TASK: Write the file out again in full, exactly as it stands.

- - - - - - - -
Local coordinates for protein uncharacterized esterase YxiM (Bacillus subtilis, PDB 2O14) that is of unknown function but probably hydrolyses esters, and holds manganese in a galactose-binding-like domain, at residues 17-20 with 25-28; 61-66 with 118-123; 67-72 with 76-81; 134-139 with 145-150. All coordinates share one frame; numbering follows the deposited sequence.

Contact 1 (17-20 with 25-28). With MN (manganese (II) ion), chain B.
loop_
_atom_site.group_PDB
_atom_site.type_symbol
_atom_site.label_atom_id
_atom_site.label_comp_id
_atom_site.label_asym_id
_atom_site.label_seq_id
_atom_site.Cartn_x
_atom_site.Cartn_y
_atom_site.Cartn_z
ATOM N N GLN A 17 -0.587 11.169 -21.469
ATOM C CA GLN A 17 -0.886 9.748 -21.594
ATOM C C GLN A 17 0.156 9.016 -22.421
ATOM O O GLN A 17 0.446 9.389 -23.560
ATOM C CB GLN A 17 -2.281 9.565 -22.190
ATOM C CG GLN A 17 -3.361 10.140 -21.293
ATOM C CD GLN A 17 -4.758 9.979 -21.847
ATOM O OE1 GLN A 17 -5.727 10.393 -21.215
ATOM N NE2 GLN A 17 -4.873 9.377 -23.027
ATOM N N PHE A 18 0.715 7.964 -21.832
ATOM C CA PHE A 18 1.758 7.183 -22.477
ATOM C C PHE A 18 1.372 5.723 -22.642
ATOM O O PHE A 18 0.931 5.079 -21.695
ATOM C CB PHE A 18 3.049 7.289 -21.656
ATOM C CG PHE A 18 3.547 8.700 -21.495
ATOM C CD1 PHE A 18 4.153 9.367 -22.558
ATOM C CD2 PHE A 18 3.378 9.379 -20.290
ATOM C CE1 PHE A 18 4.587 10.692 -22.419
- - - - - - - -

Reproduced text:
Local coordinates for protein uncharacterized esterase YxiM (Bacillus subtilis, PDB 2O14) that is of unknown function but probably hydrolyses esters, and holds manganese in a galactose-binding-like domain, at residues 17-20 with 25-28; 61-66 with 118-123; 67-72 with 76-81; 134-139 with 145-150. All coordinates share one frame; numbering follows the deposited sequence.

Contact 1 (17-20 with 25-28). With MN (manganese (II) ion), chain B.
loop_
_atom_site.group_PDB
_atom_site.type_symbol
_atom_site.label_atom_id
_atom_site.label_comp_id
_atom_site.label_asym_id
_atom_site.label_seq_id
_atom_site.Cartn_x
_atom_site.Cartn_y
_atom_site.Cartn_z
ATOM N N GLN A 17 -0.587 11.169 -21.469
ATOM C CA GLN A 17 -0.886 9.748 -21.594
ATOM C C GLN A 17 0.156 9.016 -22.421
ATOM O O GLN A 17 0.446 9.389 -23.560
ATOM C CB GLN A 17 -2.281 9.565 -22.190
ATOM C CG GLN A 17 -3.361 10.140 -21.293
ATOM C CD GLN A 17 -4.758 9.979 -21.847
ATOM O OE1 GLN A 17 -5.727 10.393 -21.215
ATOM N NE2 GLN A 17 -4.873 9.377 -23.027
ATOM N N PHE A 18 0.715 7.964 -21.832
ATOM C CA PHE A 18 1.758 7.183 -22.477
ATOM C C PHE A 18 1.372 5.723 -22.642
ATOM O O PHE A 18 0.931 5.079 -21.695
ATOM C CB PHE A 18 3.049 7.289 -21.656
ATOM C CG PHE A 18 3.547 8.700 -21.495
ATOM C CD1 PHE A 18 4.153 9.367 -22.558
ATOM C CD2 PHE A 18 3.378 9.379 -20.290
ATOM C CE1 PHE A 18 4.587 10.692 -22.419